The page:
David Émile Durkheim (1858-1917) was born in the French region of Lorraine to Orthodox Jewish parents. His father and grandfather were both rabbis, and Durkheim spent his early years in yeshiva intent on becoming a rabbi as well. Eventually, he decided to switch his career path and break out on his own. He went off to study psychology and philosophy. At 21, on his third application attempt, he was accepted to ENS, the most prestigious graduate school in Paris. Durkheim wanted to apply what he learned to explain society and social behaviour. At the time, however, there were no sociology studies anywhere in France. In 1885 he moved to Germany to work alongside some of the first sociologists. Two years later, Durkheim’s papers had become famous across Europe, and he was invited back to France to teach sociology at the University of Bourdeaux. Durkheim taught the first social science course in French history, and was also asked to reform France’s school curriculum. Over the next few years, Durkheim published a series of manifestos outlining exactly what social science is, and why it is important. He showed how the scientific method could be rigorously applied to this new field, and how it was distinct from related subjects. In 1895, he established the first university social science department, and in 1898 founded the first sociology academic journal. For these reasons, Durkheim is often called the “father of sociology”. His work is also credited with pioneering the field of criminology, and influencing psychology and philosophy as well. In 1902, Durkheim was appointed Chair of Education at the world-famous Sorbonne, and later became the only professor whose courses were mandatory for all students. Meanwhile, he served as advisor to France’s Minister of Education. Unfortunately, World War I had a devastating effect on Durkheim. Right-wing nationalists attacked him for not being “patriotic” enough, for being too liberal, and for being Jewish. Worse, many of his students were conscripted and died in the trenches. The final tragedy was the death of his own son. Durkheim fell terribly ill, and ultimately died from a stroke. Despite abandoning formal religion in his youth, he argued that religion is the most important social institution, and the key to a well-functioning “organic” society. He worried greatly about the rising trend of science and the “cult of the individual” taking the place of religion. Durkheim coined the popular term “collective consciousness” (among many others), and was the founder of the school of structural functionalism. Durkheim’s work has influenced countless thinkers, and still serves as the foundation of sociology today.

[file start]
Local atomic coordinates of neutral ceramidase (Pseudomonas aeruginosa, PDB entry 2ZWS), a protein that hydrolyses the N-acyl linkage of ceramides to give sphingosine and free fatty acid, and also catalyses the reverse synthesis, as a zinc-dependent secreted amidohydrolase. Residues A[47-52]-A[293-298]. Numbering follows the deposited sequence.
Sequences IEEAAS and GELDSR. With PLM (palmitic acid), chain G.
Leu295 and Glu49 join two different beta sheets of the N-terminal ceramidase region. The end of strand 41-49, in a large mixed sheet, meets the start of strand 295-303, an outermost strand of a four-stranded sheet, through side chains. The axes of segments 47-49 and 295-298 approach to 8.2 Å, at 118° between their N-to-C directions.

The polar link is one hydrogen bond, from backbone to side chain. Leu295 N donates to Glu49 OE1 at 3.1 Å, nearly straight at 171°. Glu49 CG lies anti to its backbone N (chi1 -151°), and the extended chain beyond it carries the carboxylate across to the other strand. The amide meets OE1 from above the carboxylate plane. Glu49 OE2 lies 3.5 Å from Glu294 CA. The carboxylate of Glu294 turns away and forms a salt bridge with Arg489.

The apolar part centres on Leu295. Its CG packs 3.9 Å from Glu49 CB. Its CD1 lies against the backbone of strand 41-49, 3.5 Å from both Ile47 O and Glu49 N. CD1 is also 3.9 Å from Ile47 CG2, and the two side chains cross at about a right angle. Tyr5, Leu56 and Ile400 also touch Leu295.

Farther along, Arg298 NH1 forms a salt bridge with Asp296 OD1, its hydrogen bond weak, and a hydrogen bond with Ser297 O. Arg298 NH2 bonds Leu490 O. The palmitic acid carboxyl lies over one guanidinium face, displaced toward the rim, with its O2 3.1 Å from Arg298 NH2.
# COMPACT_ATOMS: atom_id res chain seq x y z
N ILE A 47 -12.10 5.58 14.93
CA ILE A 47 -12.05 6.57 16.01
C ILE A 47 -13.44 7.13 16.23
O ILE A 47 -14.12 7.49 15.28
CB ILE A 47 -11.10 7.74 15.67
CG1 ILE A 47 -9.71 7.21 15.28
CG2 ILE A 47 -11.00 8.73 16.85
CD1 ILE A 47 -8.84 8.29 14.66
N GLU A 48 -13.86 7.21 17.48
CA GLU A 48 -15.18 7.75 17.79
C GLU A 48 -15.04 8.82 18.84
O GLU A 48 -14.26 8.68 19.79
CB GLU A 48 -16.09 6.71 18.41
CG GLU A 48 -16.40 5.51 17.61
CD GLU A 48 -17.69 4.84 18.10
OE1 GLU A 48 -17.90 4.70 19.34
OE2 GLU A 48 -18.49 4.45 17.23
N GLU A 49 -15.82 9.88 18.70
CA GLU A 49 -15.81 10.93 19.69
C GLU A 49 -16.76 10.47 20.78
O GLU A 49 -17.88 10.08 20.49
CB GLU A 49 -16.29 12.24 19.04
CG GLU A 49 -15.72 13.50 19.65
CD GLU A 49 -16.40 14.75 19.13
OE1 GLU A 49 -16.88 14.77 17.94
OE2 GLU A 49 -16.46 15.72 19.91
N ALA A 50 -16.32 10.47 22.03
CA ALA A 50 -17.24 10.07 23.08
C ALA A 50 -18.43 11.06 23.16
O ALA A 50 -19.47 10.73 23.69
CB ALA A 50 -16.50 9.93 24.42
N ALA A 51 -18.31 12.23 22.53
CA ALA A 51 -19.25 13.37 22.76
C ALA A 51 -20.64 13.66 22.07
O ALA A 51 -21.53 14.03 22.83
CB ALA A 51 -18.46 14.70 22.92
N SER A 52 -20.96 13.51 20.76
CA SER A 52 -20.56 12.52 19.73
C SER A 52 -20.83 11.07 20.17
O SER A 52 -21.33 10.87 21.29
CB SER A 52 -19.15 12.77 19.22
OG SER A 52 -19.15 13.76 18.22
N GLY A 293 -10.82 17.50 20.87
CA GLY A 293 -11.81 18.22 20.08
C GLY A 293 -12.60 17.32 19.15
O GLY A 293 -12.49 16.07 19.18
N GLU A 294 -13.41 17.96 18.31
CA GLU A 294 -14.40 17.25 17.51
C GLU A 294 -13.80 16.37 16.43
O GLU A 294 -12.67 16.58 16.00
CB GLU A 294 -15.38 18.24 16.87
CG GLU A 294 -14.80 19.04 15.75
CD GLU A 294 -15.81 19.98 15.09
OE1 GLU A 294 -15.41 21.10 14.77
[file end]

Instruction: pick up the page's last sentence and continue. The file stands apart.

Words of the Week
Religion gave birth to all that is essential in the society.
– Émile Durkheim
Gershom Sizomu (b. 1972) was born in Uganda in a village of the Abayudaya, a group of Ugandans who had converted to Judaism a century ago under the leadership of (former Jew of the Week) Semei Kakungulu. Unfortunately, in recent decades many rabbis, including the Israeli Rabbinate, did not accept their conversion, especially because many Abayudaya were forcibly converted to Christianity, while others went into hiding during the violent regime of Idi Amin. Sizomu invited a group of American Conservative rabbis to do a formal conversion in 2003. Some 300 Abayudaya converted, though many more refused to participate in the ceremony since they considered themselves fully Jewish already. Sizomu affirmed that it was only a formality, stating “We’re already Jewish.” He said in the ceremony “I was born Jewish, and I’d like to stay Jewish.” Following this, Sizomu headed to the US to study at the Ziegler School of Rabbinic Studies at the American Jewish University in Los Angeles. After five years, he was ordained a Conservative Rabbi. Upon his return to Africa, Sizomu converted another 250 people from Uganda, Kenya, Nigeria, and South Africa. In 2016, Sizomu ran in the Ugandan parliamentary elections and won a seat, beating seven other candidates. This makes him the first rabbi (and the first Jew!) in Uganda’s parliament. He has been working diligently to reduce government waste, alleviate poverty, and improve the country’s water and electrical networks. Sizomu is still the spiritual leader of 2000 Abayudaya Jews, and oversees seven synagogues, two Jewish schools, and a mikveh. Last year, he organized the first Birthright trip for a group of 40 Abayudaya youths. While the Jewish Agency for Israel has officially recognized the Abayudaya, the Israeli Interior Ministry still hasn’t. Sizomu is currently working towards changing that, and is very hopeful. He has said: “We are not Jewish for purposes of immigration. We are Jewish because that is who we are, and we will never change that…” and that “If the Arab world declared war on Israel, we would fight and die to protect it.”
Words of the Week
He who has a why to live can bear almost any how. – Friedrich Nietzsche